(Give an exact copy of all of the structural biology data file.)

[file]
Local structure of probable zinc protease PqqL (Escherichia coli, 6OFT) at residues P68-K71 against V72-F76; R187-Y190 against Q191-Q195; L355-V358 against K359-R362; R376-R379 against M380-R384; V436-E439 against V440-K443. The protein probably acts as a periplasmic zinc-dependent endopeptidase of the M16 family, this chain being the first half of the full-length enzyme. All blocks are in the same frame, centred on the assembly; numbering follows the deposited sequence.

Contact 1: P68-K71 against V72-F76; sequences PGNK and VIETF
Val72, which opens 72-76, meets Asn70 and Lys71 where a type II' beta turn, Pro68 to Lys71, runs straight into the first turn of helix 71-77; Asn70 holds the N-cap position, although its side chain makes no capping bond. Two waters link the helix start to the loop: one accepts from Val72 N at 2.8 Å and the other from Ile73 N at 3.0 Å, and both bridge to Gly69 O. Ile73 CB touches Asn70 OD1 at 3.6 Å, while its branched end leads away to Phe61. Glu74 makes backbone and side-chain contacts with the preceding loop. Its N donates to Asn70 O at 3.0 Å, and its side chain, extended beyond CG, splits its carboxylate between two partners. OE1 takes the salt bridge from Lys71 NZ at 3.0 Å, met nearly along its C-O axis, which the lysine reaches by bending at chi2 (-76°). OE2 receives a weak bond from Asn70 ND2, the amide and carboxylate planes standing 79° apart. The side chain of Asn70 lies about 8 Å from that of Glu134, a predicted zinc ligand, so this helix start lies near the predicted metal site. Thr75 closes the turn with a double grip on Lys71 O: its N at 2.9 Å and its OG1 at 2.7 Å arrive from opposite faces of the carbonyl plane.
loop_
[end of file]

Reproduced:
Local structure of probable zinc protease PqqL (Escherichia coli, 6OFT) at residues P68-K71 against V72-F76; R187-Y190 against Q191-Q195; L355-V358 against K359-R362; R376-R379 against M380-R384; V436-E439 against V440-K443. The protein probably acts as a periplasmic zinc-dependent endopeptidase of the M16 family, this chain being the first half of the full-length enzyme. All blocks are in the same frame, centred on the assembly; numbering follows the deposited sequence.

Contact 1: P68-K71 against V72-F76; sequences PGNK and VIETF
Val72, which opens 72-76, meets Asn70 and Lys71 where a type II' beta turn, Pro68 to Lys71, runs straight into the first turn of helix 71-77; Asn70 holds the N-cap position, although its side chain makes no capping bond. Two waters link the helix start to the loop: one accepts from Val72 N at 2.8 Å and the other from Ile73 N at 3.0 Å, and both bridge to Gly69 O. Ile73 CB touches Asn70 OD1 at 3.6 Å, while its branched end leads away to Phe61. Glu74 makes backbone and side-chain contacts with the preceding loop. Its N donates to Asn70 O at 3.0 Å, and its side chain, extended beyond CG, splits its carboxylate between two partners. OE1 takes the salt bridge from Lys71 NZ at 3.0 Å, met nearly along its C-O axis, which the lysine reaches by bending at chi2 (-76°). OE2 receives a weak bond from Asn70 ND2, the amide and carboxylate planes standing 79° apart. The side chain of Asn70 lies about 8 Å from that of Glu134, a predicted zinc ligand, so this helix start lies near the predicted metal site. Thr75 closes the turn with a double grip on Lys71 O: its N at 2.9 Å and its OG1 at 2.7 Å arrive from opposite faces of the carbonyl plane.
loop_